Material (Dis)Honesty

Despite recent suggestions that irony is dead, we’ve recently seen a minor flood of products wherein the key design concept is an ironic shift from one material to another. Early examples include the Happy to Serve You coffee cup, a ceramic version of the iconic New York City diner paper cup, and several quasi-art pieces from the often clever Vancouver-born designer Tobias Wong. More recent examples typically retain a familiar form (the plastic water bottle or the paper cup) while replacing an environmentally dubious material with something more acceptable or, at least, less disposable. Others seem to juxtapose a mundane or malevolent form against a more refined or benevolent function. While we reserve judgment on the enduring cultural significance of these products, we are obliged to acknowledge that they strike a chord, with I Am Not a Paper Cup being among our all-time best-selling gift items.


I Am Not a Paper Cup, Ceramic Coffee Cup
? 2007: James Burgess

Almost inconceivably popular, this double-walled porcelain cup, with its silicone drinking lid, is virtually indistinguishable from its disposable paper analogue. An odd mix of the advantages and disadvantages of both the paper cup and the ceramic mug that you will either love or find annoying on every level. Either way, it is dishwasher safe.


also available are:

I Am Not a Paper Cup Lids

These silicone lids fit both the I.A.N.A.P.C. and a standard “Grande” paper cup.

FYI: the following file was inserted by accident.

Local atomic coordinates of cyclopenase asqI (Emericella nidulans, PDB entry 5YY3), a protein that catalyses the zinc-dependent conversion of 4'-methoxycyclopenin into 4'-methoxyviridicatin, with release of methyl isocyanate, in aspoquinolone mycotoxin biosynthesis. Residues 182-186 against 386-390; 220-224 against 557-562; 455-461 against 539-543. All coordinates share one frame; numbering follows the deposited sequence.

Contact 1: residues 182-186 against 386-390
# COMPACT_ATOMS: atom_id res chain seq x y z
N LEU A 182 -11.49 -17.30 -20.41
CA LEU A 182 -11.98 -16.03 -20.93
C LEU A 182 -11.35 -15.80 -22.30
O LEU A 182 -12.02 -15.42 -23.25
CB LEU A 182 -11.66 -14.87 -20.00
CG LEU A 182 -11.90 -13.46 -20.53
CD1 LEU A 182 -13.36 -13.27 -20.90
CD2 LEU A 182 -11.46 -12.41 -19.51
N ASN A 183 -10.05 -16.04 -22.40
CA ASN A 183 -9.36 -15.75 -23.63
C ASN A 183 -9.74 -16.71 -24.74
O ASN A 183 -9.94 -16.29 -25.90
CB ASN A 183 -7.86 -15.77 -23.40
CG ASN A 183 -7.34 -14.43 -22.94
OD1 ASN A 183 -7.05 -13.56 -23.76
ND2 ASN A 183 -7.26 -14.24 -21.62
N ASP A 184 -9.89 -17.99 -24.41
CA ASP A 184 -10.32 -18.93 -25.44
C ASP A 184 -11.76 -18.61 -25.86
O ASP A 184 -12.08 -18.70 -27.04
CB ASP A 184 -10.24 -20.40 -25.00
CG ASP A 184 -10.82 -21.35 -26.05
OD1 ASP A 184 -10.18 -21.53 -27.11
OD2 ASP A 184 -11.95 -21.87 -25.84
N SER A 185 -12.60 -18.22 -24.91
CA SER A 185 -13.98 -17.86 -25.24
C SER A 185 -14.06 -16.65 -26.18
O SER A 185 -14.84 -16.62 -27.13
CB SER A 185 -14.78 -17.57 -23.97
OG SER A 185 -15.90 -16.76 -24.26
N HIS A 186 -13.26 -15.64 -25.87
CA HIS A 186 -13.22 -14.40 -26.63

Set of 3: $11.95


We Are Happy To Serve You, Ceramic Cup
? 1963 (2003): Leslie Buck & Graham Hill

Created in 1963 by the Sherri Cup Company (now a division of Solo), more than 180,000,000 Greek key Anthora (sic.) cups are carried out of New York delis and coffee shops annually. It can be spotted in virtually any film or television that features an authentic-looking New York cop and a cup of joe. In 2003 Exception Lab began producing a ceramic version of this quintessential New York icon. Dishwasher friendly and certified lead free.



Seletti Porcelain Estetico Quotidiano (Daily Aesthetics) Line
? 2007: Design Selab & Alessandro Zambelli

From their website and product lines, one gets the impression that Seletti and Design Selab would like to think of themselves as the Italian ‘Droog’. Their Estetico Quotidiano series of porcelain and borosilicate glass serving items appropriates the forms of throw-away food and beverage containers to create an ironic table setting. All items are microwave and dishwasher safe.

Glass Water Bottle, 1L: $44.95
Porcelain Detergent Bottle Vase: $59.95
Porcelain Storage Can: $24.95
Porcelain Espresso Coffee Pot: $29.95
Porcelain Coffee Stirrer: $2.95


Fred Worldwide Glassware
? 2009: Liz Goulet Duboi for Fred Studio

The enterprising and prolific Liz Goulet Duboi repurposes the ubiquitous cardboard milk carton and plastic sandwich bag to produce a curious creamer and candy dish in borosilicate glass for Fred Studio.

Half Pint Milk Carton: $19.95
Unzipped Glass Zipper Bag: $29.95

Or, for a more intentioned take on the concept:


Villa Delirium: The Art of Krafft
? 2002: Charles Krafft

A working artist for decades, Charles Krafft (known facetiously as “the oldest promising young artist in Seattle”) finally achieved notoriety in the late 1990s with his “Porcelain War Museum Project”, recreating the AK-47s, pistols, and hand grenades of the Balkans conflict in a series of Delft-painted porcelain objects, produced in collaboration with Slovenian artists collective Neue Slowenische Kunst (NSK). The first monograph on this idiosyncratic artist, Villa Delirium samples Krafft’s entire body of work in sixty colour photographs. (2002: Grand Central Press / Last Gasp; ISBN 0867195746)



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